MOSCOW -- NATO still hopes to engage Russia in its prospective missile defense system, but won't yield to Moscow's push for the shield to be run jointly, an alliance envoy said Tuesday.
James Appathurai, deputy assistant NATO Secretary General, said the alliance would like to reach a missile defense deal with Moscow by NATO's summit in Chicago next May, but added that he wouldn't "gamble on expectations."
"We are always, of course, optimistic at NATO," Appathurai said at a news conference. "But we are also determined to keep the hand outstretched. I can't predict, of course, when we would arrive at agreement."
Russia says the U.S.-led missile defense plan could threaten its nuclear forces, undermining their deterrence potential. It has agreed to consider NATO's proposal last fall to cooperate on the missile shield, but the talks have been deadlocked over how the system should be operated. Russia has insisted that the system should be run jointly, which NATO has rejected.
Appathurai insisted that the alliance's 28 members share a treaty obligation to provide security for each other and can't outsource that.
"We can't do that with any other partner no matter how trusted," he said, adding that NATO is offering Russia an "unprecedented level of transparency and cooperation."
Appathurai argued that the alliance has proposed to engage Russia by sharing data and coordinating a response. He also mentioned a U.S. proposal for Moscow to have a close look at the shield's technical capabilities and see that it won't threaten its security.
The NATO proposals have failed to impress the Kremlin, which has continued to push for legal guarantees that the future system wouldn't threaten Russia.
Russian President Dmitry Medvedev has warned that the failure to reach agreement on missile defense may prompt Russia to deploy new offensive weapons, triggering an arms race.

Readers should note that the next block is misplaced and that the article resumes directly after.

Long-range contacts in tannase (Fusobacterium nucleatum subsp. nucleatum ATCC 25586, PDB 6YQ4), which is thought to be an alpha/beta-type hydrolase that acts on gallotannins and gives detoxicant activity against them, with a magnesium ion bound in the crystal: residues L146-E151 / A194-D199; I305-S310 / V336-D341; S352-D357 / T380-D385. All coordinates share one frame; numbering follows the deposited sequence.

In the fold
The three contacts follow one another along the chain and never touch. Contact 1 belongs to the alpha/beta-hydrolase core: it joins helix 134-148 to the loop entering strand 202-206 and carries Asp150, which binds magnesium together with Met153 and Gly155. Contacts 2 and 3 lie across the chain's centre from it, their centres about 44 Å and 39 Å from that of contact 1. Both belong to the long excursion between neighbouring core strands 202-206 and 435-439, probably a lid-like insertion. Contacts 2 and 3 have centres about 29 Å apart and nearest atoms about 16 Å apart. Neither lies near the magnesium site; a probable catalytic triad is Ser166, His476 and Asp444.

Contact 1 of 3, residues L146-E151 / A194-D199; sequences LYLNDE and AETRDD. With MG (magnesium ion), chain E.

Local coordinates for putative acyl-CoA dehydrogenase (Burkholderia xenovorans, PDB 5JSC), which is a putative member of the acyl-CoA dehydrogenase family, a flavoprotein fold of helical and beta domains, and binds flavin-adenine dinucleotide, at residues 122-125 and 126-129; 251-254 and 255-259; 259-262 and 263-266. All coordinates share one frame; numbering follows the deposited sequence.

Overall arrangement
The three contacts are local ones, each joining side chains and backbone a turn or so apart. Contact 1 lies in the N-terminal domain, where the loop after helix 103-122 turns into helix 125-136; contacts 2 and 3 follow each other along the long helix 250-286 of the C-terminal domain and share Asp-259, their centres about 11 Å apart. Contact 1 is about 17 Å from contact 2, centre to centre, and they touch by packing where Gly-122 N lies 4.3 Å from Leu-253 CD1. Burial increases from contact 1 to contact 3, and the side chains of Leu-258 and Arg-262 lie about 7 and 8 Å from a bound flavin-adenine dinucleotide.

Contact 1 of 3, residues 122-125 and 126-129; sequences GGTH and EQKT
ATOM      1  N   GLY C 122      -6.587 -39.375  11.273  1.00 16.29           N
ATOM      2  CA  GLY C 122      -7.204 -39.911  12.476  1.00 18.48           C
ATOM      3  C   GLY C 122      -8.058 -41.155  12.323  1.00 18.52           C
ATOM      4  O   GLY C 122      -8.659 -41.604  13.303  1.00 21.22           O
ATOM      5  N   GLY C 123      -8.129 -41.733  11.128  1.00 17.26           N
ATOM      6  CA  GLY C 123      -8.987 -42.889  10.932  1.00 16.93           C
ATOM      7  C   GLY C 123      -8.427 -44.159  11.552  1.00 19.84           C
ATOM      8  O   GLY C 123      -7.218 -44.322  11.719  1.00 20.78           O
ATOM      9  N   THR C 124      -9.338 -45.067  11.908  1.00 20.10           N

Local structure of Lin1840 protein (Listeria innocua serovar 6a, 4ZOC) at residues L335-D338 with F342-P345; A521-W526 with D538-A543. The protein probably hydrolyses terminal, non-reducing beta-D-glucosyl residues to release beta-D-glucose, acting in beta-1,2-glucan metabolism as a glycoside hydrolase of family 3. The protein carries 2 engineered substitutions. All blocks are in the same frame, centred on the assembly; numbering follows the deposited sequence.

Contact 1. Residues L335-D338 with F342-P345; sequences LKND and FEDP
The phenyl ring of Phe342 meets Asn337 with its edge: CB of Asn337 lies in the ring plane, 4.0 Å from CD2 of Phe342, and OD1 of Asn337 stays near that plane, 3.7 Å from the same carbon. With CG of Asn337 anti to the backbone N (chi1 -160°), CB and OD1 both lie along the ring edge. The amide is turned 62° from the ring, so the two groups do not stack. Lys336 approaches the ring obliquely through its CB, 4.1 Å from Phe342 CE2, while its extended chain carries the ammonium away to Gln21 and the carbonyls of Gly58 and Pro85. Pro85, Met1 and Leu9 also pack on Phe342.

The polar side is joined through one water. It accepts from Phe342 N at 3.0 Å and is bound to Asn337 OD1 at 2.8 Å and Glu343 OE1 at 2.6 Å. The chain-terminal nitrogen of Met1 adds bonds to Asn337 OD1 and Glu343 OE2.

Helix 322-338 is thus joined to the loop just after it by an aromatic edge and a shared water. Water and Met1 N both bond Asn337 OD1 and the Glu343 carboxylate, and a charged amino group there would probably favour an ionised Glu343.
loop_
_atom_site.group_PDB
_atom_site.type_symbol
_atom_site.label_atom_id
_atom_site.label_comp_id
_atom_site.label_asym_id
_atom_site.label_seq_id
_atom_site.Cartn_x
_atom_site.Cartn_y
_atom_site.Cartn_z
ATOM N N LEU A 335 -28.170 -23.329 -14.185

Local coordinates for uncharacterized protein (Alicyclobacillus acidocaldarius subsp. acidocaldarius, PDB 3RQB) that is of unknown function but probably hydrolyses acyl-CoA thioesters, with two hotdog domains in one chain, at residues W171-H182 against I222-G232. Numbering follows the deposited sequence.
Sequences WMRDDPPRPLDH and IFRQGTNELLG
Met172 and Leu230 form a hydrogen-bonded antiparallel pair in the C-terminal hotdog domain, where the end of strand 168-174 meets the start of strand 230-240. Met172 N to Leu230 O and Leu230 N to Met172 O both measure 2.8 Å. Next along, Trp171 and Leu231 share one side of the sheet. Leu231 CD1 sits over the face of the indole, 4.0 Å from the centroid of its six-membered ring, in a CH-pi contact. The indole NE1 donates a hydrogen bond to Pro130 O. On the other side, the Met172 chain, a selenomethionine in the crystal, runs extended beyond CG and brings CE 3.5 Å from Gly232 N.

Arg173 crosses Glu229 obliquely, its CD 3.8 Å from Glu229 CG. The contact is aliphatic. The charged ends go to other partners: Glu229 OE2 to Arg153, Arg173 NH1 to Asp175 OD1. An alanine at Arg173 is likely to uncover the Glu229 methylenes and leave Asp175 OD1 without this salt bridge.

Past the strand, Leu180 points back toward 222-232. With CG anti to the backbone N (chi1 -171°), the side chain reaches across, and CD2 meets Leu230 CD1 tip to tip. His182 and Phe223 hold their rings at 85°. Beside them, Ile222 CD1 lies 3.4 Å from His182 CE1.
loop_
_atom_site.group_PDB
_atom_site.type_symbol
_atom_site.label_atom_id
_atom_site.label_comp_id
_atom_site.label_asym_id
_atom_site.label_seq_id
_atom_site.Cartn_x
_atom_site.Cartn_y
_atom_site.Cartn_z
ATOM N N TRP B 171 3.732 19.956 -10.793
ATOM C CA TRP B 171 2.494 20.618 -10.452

Relations between NATO and Russia have been a roller coaster over the past decade, reaching a high point after the September 2001 terrorist attacks and then plummeting to post-Cold War low after the 2008 Russian-Georgian war when the alliance froze relations with Moscow.
Despite the missile defense dispute, Appathurai argued that current relations between NATO and Russia are "broader and deeper than they have ever been," pointing to Russia providing a vital overland supply link for NATO forces in Afghanistan.
"We have a clear shared interest in ensuring that Afghanistan finds its feet, maintains stability and doesn't export drugs, terrorism or extremism," he said.
The two sides have cooperated successfully on counter-terrorism, anti-drug and counter-piracy missions, and "have potential for more in all of these areas," Appathurai said.
"We shouldn't let missile defense become the single prism through which we see our relationship," he added. "It's not the only part and shouldn't define the rest of it."
Appathurai and other NATO officials and military officers opened a four-day seminar Tuesday to brief their Russian counterparts on the alliance's missions and plans.
"It's best to understand each other's perspective, to exchange ideas and to identify best practice," said British Maj. Gen. Simon Porter. "The future is about working together and understanding each other."
Russian Gen. Vladimir Yakovlev, the head of the General Staff of the Russian armed forces' academy, said meetings like this week's seminar will help narrow differences.